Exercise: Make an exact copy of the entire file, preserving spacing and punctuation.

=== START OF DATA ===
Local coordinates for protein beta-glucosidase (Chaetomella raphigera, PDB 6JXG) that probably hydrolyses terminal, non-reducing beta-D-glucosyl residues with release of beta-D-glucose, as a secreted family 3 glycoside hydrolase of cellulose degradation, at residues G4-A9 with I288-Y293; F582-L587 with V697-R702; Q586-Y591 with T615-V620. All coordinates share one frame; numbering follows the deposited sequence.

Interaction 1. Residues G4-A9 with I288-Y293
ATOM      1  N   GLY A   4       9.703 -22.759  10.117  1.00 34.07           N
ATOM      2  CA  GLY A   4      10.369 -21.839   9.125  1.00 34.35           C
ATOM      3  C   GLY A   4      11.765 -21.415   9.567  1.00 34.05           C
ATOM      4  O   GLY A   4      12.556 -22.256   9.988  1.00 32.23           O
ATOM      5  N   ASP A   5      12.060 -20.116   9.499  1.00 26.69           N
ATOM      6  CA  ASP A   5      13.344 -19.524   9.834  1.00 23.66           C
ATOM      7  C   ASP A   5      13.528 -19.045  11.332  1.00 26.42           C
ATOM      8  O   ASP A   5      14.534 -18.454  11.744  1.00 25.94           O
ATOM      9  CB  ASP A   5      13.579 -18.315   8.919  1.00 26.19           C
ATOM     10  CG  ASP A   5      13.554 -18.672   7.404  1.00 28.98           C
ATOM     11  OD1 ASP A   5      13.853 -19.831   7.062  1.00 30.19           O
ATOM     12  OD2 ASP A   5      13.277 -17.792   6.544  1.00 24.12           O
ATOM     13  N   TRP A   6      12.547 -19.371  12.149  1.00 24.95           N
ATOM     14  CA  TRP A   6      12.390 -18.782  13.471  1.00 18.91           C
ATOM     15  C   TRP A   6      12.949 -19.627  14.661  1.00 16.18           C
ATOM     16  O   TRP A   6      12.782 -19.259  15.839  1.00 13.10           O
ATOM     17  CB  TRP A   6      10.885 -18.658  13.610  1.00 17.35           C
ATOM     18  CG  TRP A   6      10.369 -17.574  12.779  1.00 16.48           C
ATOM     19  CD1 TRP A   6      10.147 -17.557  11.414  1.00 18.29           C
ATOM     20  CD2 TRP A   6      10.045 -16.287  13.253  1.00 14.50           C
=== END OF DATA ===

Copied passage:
Local coordinates for protein beta-glucosidase (Chaetomella raphigera, PDB 6JXG) that probably hydrolyses terminal, non-reducing beta-D-glucosyl residues with release of beta-D-glucose, as a secreted family 3 glycoside hydrolase of cellulose degradation, at residues G4-A9 with I288-Y293; F582-L587 with V697-R702; Q586-Y591 with T615-V620. All coordinates share one frame; numbering follows the deposited sequence.

Interaction 1. Residues G4-A9 with I288-Y293
ATOM      1  N   GLY A   4       9.703 -22.759  10.117  1.00 34.07           N
ATOM      2  CA  GLY A   4      10.369 -21.839   9.125  1.00 34.35           C
ATOM      3  C   GLY A   4      11.765 -21.415   9.567  1.00 34.05           C
ATOM      4  O   GLY A   4      12.556 -22.256   9.988  1.00 32.23           O
ATOM      5  N   ASP A   5      12.060 -20.116   9.499  1.00 26.69           N
ATOM      6  CA  ASP A   5      13.344 -19.524   9.834  1.00 23.66           C
ATOM      7  C   ASP A   5      13.528 -19.045  11.332  1.00 26.42           C
ATOM      8  O   ASP A   5      14.534 -18.454  11.744  1.00 25.94           O
ATOM      9  CB  ASP A   5      13.579 -18.315   8.919  1.00 26.19           C
ATOM     10  CG  ASP A   5      13.554 -18.672   7.404  1.00 28.98           C
ATOM     11  OD1 ASP A   5      13.853 -19.831   7.062  1.00 30.19           O
ATOM     12  OD2 ASP A   5      13.277 -17.792   6.544  1.00 24.12           O
ATOM     13  N   TRP A   6      12.547 -19.371  12.149  1.00 24.95           N
ATOM     14  CA  TRP A   6      12.390 -18.782  13.471  1.00 18.91           C
ATOM     15  C   TRP A   6      12.949 -19.627  14.661  1.00 16.18           C
ATOM     16  O   TRP A   6      12.782 -19.259  15.839  1.00 13.10           O
ATOM     17  CB  TRP A   6      10.885 -18.658  13.610  1.00 17.35           C
ATOM     18  CG  TRP A   6      10.369 -17.574  12.779  1.00 16.48           C
ATOM     19  CD1 TRP A   6      10.147 -17.557  11.414  1.00 18.29           C
ATOM     20  CD2 TRP A   6      10.045 -16.287  13.253  1.00 14.50           C